Blog Schedule

I post on Monday with an occasional random blog thrown in for good measure. I do my best to answer all comments via email and visit around on the days I post.

Monday, June 13, 2011


While other parts of the country are getting too much rain, we haven't had enough. This is the worst drought I've experienced in the 30 years I've lived in this area of Texas. By May it was already looking like it does in September, grass all brown and brittle, trees looking stressed....Wild fires are the big worry.

Our river that runs through it, is low. The 24-year average flow rate for this time of year is 89 cubic feet per second. The previous low was 37 CFS. As of the 6th it was flowing a mere 12 CFS. The average 30-year rainfall for the first six months is around 12.7 inches. We've had four.

We are drying up and blowing away.

That said, our back yard has become kind of haven for an abundance of critters. Here's Toad, returning to Toad Hall after a night out.
These guys, and other waspy types, are paying regular visits to the bird bath.
Texas red wasp and Yellow jacket
A lovely snake called a Mexican Racer came to call. It was about four feet long. I didn't have time to get the camera before it squeezed into a hole in one of the railroad ties. You can see a picture of what they look like here.

(Spider alert!) This beauty made its way across our lawn, which you can see is more dirt than grass. Stan found another (or perhaps the same one) living under a rock in the front yard.

A whole family of Northern Jays has taken up residence, food and water being always available. (Image compliments of Ken Thomas.)

In the past the occasional Jay has dropped in for a snack and drink but parents with young, hanging around on a permanent basis, hasn't happened before. We've also had two, possibly three other birds visit that we weren't able to identify. Of course there are the regulars, titmice, chickadees, cardinals, woodpeckers, finches, sparrows, whitewing doves, Inca doves, and our favorites mockingbirds. One mockingbird has a broken foot but seems to getting around just fine.

And let me not forget squirrels and lizards of various kinds.

And hummers. More than usual are fighting and fussing over the feeders as there are so few flowers.

Bats don't usually show up until later in the summer, but they're here already as our yard has a night light which attracts insects.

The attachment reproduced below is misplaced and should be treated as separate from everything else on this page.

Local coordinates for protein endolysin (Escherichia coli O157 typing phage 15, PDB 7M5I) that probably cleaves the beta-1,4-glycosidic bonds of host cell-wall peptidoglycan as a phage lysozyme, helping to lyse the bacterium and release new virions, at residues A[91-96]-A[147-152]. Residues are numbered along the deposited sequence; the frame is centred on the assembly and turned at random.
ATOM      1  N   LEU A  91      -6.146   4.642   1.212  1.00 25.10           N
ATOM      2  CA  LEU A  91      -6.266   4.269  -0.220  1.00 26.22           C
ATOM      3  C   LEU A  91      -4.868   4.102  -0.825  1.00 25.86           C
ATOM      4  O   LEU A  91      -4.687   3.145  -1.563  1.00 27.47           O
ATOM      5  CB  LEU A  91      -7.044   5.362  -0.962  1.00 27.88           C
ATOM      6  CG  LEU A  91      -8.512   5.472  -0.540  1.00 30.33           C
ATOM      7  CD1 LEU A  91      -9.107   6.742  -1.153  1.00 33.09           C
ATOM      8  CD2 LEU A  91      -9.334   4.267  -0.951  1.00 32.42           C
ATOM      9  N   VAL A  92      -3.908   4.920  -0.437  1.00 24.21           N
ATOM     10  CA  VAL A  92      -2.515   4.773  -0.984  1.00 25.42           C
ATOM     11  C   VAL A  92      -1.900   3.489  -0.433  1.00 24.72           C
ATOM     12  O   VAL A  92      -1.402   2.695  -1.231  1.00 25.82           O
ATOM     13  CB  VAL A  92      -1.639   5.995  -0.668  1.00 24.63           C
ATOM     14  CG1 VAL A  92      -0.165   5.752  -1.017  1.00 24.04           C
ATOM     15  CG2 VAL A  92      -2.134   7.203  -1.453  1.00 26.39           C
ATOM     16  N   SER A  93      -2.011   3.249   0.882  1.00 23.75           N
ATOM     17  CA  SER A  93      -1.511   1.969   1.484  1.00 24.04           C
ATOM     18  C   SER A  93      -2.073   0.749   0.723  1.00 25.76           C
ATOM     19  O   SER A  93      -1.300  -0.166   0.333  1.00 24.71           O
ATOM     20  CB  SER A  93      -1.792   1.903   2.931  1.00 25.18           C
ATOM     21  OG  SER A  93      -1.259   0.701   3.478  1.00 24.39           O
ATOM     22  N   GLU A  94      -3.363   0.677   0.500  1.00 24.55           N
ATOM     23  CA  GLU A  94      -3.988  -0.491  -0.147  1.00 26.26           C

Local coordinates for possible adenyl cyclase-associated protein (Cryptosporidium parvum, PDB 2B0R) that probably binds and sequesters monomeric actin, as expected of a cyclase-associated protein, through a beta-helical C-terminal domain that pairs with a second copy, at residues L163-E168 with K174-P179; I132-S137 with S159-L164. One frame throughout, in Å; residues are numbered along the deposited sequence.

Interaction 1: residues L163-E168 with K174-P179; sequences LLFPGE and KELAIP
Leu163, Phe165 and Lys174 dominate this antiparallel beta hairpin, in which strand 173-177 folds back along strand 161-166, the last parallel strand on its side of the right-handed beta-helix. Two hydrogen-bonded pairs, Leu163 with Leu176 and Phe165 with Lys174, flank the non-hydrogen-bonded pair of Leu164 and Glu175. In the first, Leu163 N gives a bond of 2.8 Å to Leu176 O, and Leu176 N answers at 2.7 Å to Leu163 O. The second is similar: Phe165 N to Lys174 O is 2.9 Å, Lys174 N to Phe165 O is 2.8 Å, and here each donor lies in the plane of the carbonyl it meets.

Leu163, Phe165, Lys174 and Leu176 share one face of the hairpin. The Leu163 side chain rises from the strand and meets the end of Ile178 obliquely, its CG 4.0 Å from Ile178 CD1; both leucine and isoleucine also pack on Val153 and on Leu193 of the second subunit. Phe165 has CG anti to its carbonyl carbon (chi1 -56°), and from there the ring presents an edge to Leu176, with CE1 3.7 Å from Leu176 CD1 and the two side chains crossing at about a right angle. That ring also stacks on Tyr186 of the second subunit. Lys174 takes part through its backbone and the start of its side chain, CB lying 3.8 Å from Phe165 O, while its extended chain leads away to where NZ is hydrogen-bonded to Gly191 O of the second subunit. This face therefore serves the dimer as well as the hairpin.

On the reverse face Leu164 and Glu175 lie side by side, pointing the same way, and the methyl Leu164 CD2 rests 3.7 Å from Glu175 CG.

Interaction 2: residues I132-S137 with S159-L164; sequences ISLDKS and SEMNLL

We had to put up an electric fence to keep the deer out. A part of me feels sorry for them. But the population is so large there's need for a natural culling.

The other day there was hawk in the yard. They come by often enough that we call it fly-in dining. There will be a small explosion of noise and movement near the tree where the birdfeeder hangs followed immediately by total silence.

The only thing missing is bees. Haven't see any this spring. Worrisome.

If you've had too much rain, huff and puff and blow it our way, we'd be ever so thankful!


  1. Wow, that's not good. My first thought was, uh-oh, fire hazard, and then you mentioned that. How scary. Are they rationing the water? Bummer. I hope you get rain soon,

  2. I've been watching the wildfires rage in Arizona for the last week and wondered why, if they could put a man on the moon, they can't tap into the Missouri river and take some of that water and pipeline it to places that need it.

    Still working on your pickled beets.

  3. We've had an abundance of rain this year...broke some records I think. I wish I could send some your way.

  4. LynNerd, We're on Stage 3 water restrictions. There are 5 stages, the last being no watering of the yard at all.

    Yeah Anne, Arizona gets in the news, but Texas has already lost nearly THREE MILLION acres to fires this year.

    Me too mybabyjohn.

  5. Only 4 inches?! Wow. Like mybabyjohn, I wish I could send you some of our moisture. Love the photos and insights into local animal behavior. Interesting how animals can survive harsh conditions.